The festival climaxes on the tenth day of the month of Muharram. Ashura is an optional fast day. As the shiite population is relatively small, this day is celebrated on a smaller scale in Afghanistan.

During this month, while on a journey, Hazrat Imam Hussain, his family members and a number of his followers were surrounded by the forces of Yazid, the Muslim ruler of the time.

During the siege, they were deprived of food and water and many of them were put to death. The incident happened at a place called Karbala in Iraq in 61st year after Hijra.

This dispute was result of a disagreement among Muslims on the question of succession after the demise of Hazrat Ali, the fourth caliph.

Some sects of Muslims hold meetings where speeches are made on the happenings of Karbala and on the lives of martyrs.

The Shias, however, observe this festival in a different fashion. As Muharram, the first month of the Muslim year, approaches, they put on black clothes, as black is regarded as a color of mourning.

Majalis (assemblies) are held every day during the first nine days where Shia orators relate the incident of the martyrdom of Hazrat Imam Hussain and his party in a great detail.

On the 10th day of Muharram, large processions are formed and the devoted followers parade the streets holding banners and carrying models of the mausoleum of Hazrat Imam Hussain and his people, who fell at Karbala.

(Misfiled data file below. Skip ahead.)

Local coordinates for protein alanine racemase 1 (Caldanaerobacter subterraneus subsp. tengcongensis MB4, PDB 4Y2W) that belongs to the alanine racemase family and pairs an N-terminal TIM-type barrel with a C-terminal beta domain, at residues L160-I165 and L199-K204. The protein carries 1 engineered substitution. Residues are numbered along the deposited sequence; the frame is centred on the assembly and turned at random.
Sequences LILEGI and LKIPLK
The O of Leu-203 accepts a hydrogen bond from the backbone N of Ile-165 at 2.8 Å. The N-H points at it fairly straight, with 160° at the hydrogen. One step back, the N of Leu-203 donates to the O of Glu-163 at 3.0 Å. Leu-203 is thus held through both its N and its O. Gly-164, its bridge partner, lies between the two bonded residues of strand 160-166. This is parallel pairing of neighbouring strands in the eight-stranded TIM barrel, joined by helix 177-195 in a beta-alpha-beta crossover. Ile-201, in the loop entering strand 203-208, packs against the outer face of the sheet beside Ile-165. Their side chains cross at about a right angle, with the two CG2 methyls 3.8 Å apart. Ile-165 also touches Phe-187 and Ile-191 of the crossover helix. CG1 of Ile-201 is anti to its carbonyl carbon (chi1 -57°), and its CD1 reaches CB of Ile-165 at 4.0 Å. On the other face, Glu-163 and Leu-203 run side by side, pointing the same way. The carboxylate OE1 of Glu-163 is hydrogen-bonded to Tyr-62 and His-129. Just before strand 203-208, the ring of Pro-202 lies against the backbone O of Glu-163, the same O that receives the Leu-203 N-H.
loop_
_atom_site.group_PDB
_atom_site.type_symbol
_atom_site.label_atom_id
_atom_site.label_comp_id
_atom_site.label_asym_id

They show their grief and sorrow by inflicting wounds on their own bodies with sharp metal tied to chain with which they scourge themselves.

This is done in order to depict the sufferings of the martyrs. It is a sad occasion and everyone in the procession chants Ya Hussain, with loud wails of lamentation.

Generally a white horse beautifully decorated for the occasion, is also included in the procession, to mark the empty mount of Hazrat Imam Hussain after his martyrdom.

During these first ten days of Muharram, drinking posts are also set up temporarily by the Shia community where water and juices are served to all, free of charge.

Now-Roz (New Year) March 21

Victory of the Muslim Nations April 28

Anniversary of Revolution April 29

Afghan Independence Day August 19

National Labour Day (May Day) May 1


Religious Holidays:

Based on Islamic Lunar Calendar (355 days)Islamic New Year (First of Muharram)

Tenth of Moharram (Ashura)*

Mawlud-un Nabi (Birth of the Prophet)*

First Day of Ramadan*

Lailat-ul-Qadr (Night of Power)*

Eid ul-Fitr* October 24, 2006

Eid ul-Adha (Feast of the Sacrifice)*


Dates may vary according to the sighting of the moon.